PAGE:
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The Ghosts of Thanksgiving Past

Evenings get chillier. Days get shorter. Thanksgiving arrives, which is always a special holiday at our house. This is the happiest one I will ever have. Waking up to pancakes, the kitchen is already holiday humid from boiling potatoes. The turkey is roasting in Mom’s enameled Nessco oven. The pies my grandpa sent over are waiting on the Formica counter. We have so much tradition going that there should be a fiddler on our roof.

After the Macy’s Thanksgiving Day Parade, on which I will someday work, Mom bundles me up in my new coat with the shearling collar. Just before Art and I walk out the side door, she says, “Wait! I almost forgot. Grandma Fiore made something for you boys!” She quickly returns with a small box. An old lady cologne of spicy lavender joins the cornucopia of Thanksgiving scents already filling the kitchen, getting stronger as each layer of tissue paper is peeled away.

From the box, she pulls two knit caps. The grown-up-sized one for Art is shaped like a roasted turkey, with drumsticks popping out from his temples. Mine, the kid-sized cap, has a colorful cascade of knit turkey feathers fanning out across the back. The gift is completed with matching mittens for me and gloves for Art. Fun and more playful than I think of my grandma ever being.

When I’m an adult, I will pull these from the same box and wear them with Art’s kids. As I push the hats onto their tiny, perfect heads, I’ll tell them all about the best aspects of their Great-grandma Emma, who would’ve loved them very much.

For some reason, our little house is the one everyone comes to for the holidays. As such, Art and I climb into his car to pick up all the widows and spinsters - a word which we have yet to learn is diminishing to women choosing not to marry. I try not to use that word, even though I am using it now, in the historical context.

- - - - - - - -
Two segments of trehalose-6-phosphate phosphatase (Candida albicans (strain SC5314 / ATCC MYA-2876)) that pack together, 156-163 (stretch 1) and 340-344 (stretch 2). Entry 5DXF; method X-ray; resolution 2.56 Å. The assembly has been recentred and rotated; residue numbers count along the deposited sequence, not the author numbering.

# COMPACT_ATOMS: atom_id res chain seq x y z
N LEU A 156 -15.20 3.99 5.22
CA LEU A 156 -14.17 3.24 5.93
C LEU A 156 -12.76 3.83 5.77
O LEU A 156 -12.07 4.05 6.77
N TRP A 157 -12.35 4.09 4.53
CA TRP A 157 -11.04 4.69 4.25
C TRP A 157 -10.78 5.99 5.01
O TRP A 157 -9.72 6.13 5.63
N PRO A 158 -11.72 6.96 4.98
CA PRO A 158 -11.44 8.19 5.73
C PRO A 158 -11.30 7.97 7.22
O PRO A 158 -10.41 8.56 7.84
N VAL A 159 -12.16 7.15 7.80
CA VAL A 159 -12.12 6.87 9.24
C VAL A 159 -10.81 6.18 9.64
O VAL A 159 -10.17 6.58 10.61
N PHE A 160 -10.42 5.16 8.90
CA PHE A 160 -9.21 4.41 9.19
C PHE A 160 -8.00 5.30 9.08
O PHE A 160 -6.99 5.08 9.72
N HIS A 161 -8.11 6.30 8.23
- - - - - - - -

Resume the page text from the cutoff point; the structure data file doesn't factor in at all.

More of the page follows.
Our first stop is to the home of Great-Aunt Louise. She’s a firecracker. Aunt Louise has buried three husbands so far, one of whom was named Bunny. How and why was a grown man named Bunny? How I wish I’d asked.

We listen to “Alice’s Restaurant” on WHA, which will become another tradition. We will listen to it each Thanksgiving we’re together while making the widow run.

I have the chorus memorized and begin to sing along with it.

“You can get anything you want at Alice’s restaurant … “

It’s a long song. We collect Aunt Louise well before it’s over. She sings along in her sharp, church lady soprano. After the song ends, she puts her hand on Art’s shoulder, sneaks up behind us from the backseat, and says, “What a foolish war.”

“By the way, boys,” she adds. “I love your hats. I’d recognize Emma’s needlework anywhere.” Holding up her own gnarled, arthritic hands, she looks a little wistful. “Oh well. Still so much to be thankful for – happy Thanksgiving!”

When we get home with Aunts Louise, Judy, Judy, Addie, and Gladys, the nice lady who works at Grandpa’s bakery, our house is bursting at the seams. Art's girlfriend Nancy is passing out trayed appetizers she made herself. Canapes, I think they’re called. Boy is her family fancier than ours. My sister Suzy is here with, “A long-haired hippie type,” according to my Uncle Philip who is here from Minneapolis. Both grandmas are helping Mom cook in a friendly alpha matriarch competition.